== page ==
What’s in a Game? For Marketers, Emotion Tracking.

Marketers, Game On

Call it the new ROE (return on emotion). If you’re a gamer (or an up-to-speed technophile) you may have already heard of Sony’s new hands-free, emotion tracking game controller called ICU, which stands for Interactive Communication Unit, released this November at the Vision 2009 trade fair in Germany. While the controller raises the bar in the ultra competitive hands-free gaming space, it does so with a twist: this controller tracks emotion.

According to NewScientist:

ICU ‘reads’ facial expressions using a pattern-matching algorithm that has been trained on pictures of people expressing different emotions. Using cues such as the position and shape of the lips, ICU spots five basic states: happiness, anger, surprise, sadness and neutral.

More than Meets the Eye

Way back in March of ’07, we wrote about a new type of eye tracking that allowed for greater understanding of emotions: Eye Tracking for Ads: Going from Heat to Emotion. It was clear then that using eye movement analysis for emotion identification was an early foray into the nascent world of emotion tracking. Sony’s technology not only uses eye movement analysis (through partnership with Atracsys, but it goes a step further by expanding the data source to include movements of the entire face, or simply – our facial expressions.

Google’s 2008 Eye Tracking Data – Limited, at Best

It will be interesting to see what the search industry does (ahem, is doing), with such forms of technology, which expand dynamically beyond pure eye scan path tracking. In the detailed 2008 research study undertaken by Google’s own Laura Grank: Eye Tracking and Online Search: Lessons Learned and Challenges Ahead”, three separate eye tracking studies are outlined, and analyzed.

Interestingly, but perhaps not surprisingly, the structure of these studies and subsequent modes of data analysis are geared towards “clicks.” In other words, who clicks, when do they click, where do they click, and what affects those behaviors? It would make sense for a search engine that generates 96% of its revenue from paid clicks to focus on this. For Google, a click is a conversion.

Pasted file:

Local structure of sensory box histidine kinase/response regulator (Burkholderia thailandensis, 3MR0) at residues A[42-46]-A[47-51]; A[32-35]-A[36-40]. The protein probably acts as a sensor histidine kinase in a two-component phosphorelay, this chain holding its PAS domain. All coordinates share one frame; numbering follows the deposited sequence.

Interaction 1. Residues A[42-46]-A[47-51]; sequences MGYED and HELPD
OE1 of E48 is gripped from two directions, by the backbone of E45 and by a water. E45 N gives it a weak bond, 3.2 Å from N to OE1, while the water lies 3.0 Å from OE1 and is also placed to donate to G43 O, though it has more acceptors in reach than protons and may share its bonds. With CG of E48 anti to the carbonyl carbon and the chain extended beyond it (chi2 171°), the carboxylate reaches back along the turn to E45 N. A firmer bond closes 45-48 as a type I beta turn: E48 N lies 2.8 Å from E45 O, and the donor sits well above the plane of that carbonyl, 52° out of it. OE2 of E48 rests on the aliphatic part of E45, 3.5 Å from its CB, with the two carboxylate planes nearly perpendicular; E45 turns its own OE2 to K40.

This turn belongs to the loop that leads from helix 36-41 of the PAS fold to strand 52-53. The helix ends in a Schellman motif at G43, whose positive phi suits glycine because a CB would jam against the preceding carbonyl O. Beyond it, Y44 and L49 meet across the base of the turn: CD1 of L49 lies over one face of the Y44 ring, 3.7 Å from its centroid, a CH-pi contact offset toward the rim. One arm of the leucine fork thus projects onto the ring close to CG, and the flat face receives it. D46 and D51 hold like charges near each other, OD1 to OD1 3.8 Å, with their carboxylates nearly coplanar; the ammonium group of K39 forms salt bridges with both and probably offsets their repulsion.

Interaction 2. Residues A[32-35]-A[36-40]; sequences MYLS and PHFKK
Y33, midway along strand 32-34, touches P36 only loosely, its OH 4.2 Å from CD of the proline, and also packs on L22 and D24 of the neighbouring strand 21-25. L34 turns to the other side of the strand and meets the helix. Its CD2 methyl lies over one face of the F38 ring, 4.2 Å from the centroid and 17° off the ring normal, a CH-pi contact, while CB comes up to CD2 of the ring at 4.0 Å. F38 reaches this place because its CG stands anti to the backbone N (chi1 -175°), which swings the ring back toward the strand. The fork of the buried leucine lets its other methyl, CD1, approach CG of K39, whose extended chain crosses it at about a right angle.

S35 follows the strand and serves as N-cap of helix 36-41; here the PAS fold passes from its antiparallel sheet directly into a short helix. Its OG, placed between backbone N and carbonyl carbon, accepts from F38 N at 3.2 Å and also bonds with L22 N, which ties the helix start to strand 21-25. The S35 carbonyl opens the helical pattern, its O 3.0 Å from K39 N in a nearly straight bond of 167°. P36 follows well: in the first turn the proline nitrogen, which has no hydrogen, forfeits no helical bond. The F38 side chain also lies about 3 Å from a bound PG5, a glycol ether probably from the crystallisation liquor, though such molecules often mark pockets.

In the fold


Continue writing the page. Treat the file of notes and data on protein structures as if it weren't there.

Some quick “click” takeaways from the Google paper:

– For 96% of the queries, participants looked only at the first SERP

– Participants clicked on results one and two 42% and 8% of the time, respectively, despite spending equal amounts of time reading those result listings, or “abstracts.”

– Males clicked on the second result only 7% of the time, and females selected it 14.5% of the time

However, it is more interesting for us to consider that for the vast majority of web sites a click is only an invitation to a conversion. There is much, much more that happens after an initial click – and the user information that one can glean from software such as Sony’s regarding a user’s emotional experience throughout an entire click stream presents much, much more insight into how to identify emotion, understand its implications and immediate associations with site content and usability, and maximize a site’s overall return on emotion.

As far as we can tell, there aren’t any eye tracking technology providers out there that are offering facial expression analysis. While some firms, such as UserVision/iMotions use emotion incorporation via emotional response questionnaires in addition to highly advanced eye tracking analysis, there isn’t any facial expression analysis.

The Eyes Still Have It – For Now

So yes, as far as emotion tracking technology goes, it seems to be true. But we think that Sony’s technology, in fact, makes a damned good argument for getting in your face.

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